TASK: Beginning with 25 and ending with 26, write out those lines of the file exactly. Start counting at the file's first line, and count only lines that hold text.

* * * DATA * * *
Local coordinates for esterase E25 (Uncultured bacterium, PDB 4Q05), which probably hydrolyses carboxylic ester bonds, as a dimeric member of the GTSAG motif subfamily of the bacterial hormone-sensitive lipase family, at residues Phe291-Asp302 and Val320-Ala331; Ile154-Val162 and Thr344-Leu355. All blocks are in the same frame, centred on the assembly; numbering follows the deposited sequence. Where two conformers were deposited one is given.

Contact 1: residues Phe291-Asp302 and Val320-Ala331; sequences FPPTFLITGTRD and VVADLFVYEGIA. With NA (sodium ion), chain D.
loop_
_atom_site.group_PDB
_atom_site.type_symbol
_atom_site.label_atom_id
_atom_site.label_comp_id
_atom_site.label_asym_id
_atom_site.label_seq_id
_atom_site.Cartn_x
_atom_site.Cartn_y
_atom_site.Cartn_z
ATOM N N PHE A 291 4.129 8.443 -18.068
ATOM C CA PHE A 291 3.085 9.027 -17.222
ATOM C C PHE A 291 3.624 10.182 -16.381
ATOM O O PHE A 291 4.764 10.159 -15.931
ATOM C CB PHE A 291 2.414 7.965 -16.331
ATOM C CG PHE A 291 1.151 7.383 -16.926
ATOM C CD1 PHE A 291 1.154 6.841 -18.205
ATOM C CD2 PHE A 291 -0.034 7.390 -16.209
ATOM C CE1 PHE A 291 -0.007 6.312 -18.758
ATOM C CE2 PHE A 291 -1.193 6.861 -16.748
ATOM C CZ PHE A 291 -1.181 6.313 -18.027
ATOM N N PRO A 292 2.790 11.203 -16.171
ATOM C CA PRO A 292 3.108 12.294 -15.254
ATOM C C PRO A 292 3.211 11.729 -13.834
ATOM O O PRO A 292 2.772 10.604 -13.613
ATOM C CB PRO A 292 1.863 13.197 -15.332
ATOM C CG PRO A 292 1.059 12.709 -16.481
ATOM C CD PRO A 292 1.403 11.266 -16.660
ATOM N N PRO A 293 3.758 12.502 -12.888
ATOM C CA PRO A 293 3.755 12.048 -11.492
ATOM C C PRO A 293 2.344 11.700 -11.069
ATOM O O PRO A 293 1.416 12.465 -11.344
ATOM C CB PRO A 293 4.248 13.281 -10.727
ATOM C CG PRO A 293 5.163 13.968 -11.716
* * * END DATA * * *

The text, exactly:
ATOM C CA PRO A 292 3.108 12.294 -15.254
ATOM C C PRO A 292 3.211 11.729 -13.834